D-day IWM TR_002047b
CNN  — 

Operation Overlord was launched over 75 years ago on June 6, 1944. Commonly known as D-Day – a military term for the first day of a combat operation – it was the largest seaborne invasion in history and it kick-started the Battle of Normandy, which successfully opened a second, Western front in Nazi-occupied Europe.

American, British and Canadian forces landed simultaneously on five beachheads in northern France, with the support of more than 13,000 aircraft and 5,000 ships.

Aware that the Normandy campaign would be a crucial step in the war, the Allies prepared to document it extensively through film and still photography.

A column of landing craft proceed to Utah beach on D-day.

“Everything for the year before was a buildup to that, in terms of resources, manpower and planning, so the Allies knew it was going to be a huge deal … or a deal breaker,” Anthony Richards, head of documents and sound at the Imperial War Museum (IWM), said in a phone interview.

“With that in mind, it was really important for them to document it photographically and on film, as a historical event but also for propaganda reasons.”

Richards’ latest book, “D-Day and Normandy: A Visual History,” contains unpublished and rarely seen photographs of the beach landings, many of which were taken by professional photographers embedded in specific units.

“They were very much on the front line with the troops going in. They were capturing the action as it was happening. They would have been under fire, so they were obviously very brave individuals who weren’t holding back,” Richards said.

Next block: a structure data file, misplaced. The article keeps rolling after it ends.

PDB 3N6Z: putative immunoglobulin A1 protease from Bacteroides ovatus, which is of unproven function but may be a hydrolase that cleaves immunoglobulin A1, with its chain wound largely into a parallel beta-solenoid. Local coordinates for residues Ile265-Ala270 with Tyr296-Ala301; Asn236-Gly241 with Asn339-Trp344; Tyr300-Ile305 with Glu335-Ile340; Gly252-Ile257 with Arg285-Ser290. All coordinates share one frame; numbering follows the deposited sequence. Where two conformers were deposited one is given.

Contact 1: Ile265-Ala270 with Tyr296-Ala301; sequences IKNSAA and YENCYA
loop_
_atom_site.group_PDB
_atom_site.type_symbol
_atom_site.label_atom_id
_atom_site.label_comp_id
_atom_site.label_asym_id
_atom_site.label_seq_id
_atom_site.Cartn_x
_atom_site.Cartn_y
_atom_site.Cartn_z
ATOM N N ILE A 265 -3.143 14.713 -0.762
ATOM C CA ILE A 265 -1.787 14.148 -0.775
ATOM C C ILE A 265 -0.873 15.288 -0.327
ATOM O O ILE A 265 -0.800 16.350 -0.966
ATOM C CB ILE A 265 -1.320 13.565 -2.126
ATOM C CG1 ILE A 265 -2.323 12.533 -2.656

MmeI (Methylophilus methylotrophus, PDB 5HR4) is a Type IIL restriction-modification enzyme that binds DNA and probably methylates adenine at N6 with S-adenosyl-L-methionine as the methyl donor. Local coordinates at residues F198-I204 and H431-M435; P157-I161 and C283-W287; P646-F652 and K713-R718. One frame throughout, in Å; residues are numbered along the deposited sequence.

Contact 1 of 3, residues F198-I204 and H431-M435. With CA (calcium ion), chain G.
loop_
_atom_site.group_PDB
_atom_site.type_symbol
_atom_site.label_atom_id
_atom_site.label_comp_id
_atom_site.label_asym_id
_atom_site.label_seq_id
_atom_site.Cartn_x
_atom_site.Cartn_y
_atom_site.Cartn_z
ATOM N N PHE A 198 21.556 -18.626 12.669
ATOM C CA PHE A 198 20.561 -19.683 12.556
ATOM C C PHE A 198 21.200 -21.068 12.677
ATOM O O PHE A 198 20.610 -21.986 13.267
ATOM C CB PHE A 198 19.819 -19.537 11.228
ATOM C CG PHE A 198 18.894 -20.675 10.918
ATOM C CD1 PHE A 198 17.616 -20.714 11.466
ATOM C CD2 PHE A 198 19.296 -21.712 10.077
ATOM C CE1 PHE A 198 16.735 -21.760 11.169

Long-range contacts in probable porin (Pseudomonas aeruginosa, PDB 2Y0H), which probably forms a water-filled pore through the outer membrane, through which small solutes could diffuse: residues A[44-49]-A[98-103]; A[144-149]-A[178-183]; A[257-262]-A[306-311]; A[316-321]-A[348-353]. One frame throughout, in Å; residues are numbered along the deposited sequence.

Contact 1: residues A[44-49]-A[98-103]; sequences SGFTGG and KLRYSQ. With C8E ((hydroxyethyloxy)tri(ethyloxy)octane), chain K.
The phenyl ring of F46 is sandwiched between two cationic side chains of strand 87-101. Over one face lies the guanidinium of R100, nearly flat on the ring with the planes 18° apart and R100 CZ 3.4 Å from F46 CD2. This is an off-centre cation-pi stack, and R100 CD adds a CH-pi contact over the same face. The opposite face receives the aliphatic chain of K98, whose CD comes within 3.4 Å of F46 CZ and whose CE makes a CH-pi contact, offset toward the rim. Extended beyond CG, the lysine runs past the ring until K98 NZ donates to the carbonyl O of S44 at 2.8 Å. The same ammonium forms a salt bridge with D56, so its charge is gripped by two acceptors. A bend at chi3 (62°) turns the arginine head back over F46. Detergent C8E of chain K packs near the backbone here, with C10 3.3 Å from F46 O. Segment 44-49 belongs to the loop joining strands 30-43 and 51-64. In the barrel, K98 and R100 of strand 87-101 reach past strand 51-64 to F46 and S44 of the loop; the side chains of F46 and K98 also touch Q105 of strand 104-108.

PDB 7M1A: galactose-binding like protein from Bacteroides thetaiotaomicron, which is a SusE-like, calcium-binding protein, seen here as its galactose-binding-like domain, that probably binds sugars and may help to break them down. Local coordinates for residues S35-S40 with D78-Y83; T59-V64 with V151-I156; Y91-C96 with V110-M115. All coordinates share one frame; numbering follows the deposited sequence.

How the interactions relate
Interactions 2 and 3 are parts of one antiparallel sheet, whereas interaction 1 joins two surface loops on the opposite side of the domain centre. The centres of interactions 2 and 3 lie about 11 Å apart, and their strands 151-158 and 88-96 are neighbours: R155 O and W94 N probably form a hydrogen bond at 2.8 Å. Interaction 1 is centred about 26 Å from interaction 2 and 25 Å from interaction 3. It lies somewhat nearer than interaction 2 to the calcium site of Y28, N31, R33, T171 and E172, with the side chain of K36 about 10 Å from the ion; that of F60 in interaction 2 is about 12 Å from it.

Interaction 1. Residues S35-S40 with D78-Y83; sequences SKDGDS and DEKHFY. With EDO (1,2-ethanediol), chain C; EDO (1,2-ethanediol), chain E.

Commandos of 1st Special Service Brigade land on 'Queen Red' Beach, Sword sector, at around 8.40am on 6 June 1944.

At around 6:30 a.m. on June 6, the 160,000 troops that had crossed the English Channel overnight started coming ashore. The beaches were heavily fortified and full of obstacles.

Some of the images, such as the one above, show the exact moment that individual units landed.

“You can just about see that the soldier right in front is carrying bagpipes. That’s because he’s the piper for that particular unit and he was about to start playing as they went through the water to keep morale up. In a way, that’s the perfect image. It shows the dangers and everything they were facing,” said Richards.

Members of the Women's Auxiliary Air Force (WAAF) repair and pack parachutes in May 1944.

On top of that, the cameras that photographers worked with were very bulky.

There was a real risk that they would drop their equipment, especially when they were in the water, which would have likely ruined the film.

“We know for a fact that a lot of the films were damaged from seawater, whereas today you could drop cameras at the bottom of the ocean and they’d probably be alright,” said Richards.

After the battle, the film was taken back to England along with a dope sheet – a form describing each image in the roll and the unit it came from.

Although most photographs from the campaign are black and white, towards the end of the war a few thousand images were taken using newly developed color film, revealing details that would have otherwise been lost.

By the end of August, the Allies had suffered more than 226,000 casualties (with nearly 73,000 deaths) and the Germans more than 240,000. Between 13,000 and 20,000 civilians also died. But northern France was liberated, and the Allies advanced into Germany from the west, while the Soviet Army entered from the east.

These images offer a rare insight into this decisive victory. “This visual record brings it all to life and it really does put it into perspective,” said Richards.

“That’s the ultimate value of images like these: They help us engage with history and put ourselves in the place of those soldiers.”

“D-Day and Normandy: A Visual History” is published by IWM.

Top image: General Montgomery shows Winston Churchill the battle situation in Normandy on July 22, 1944.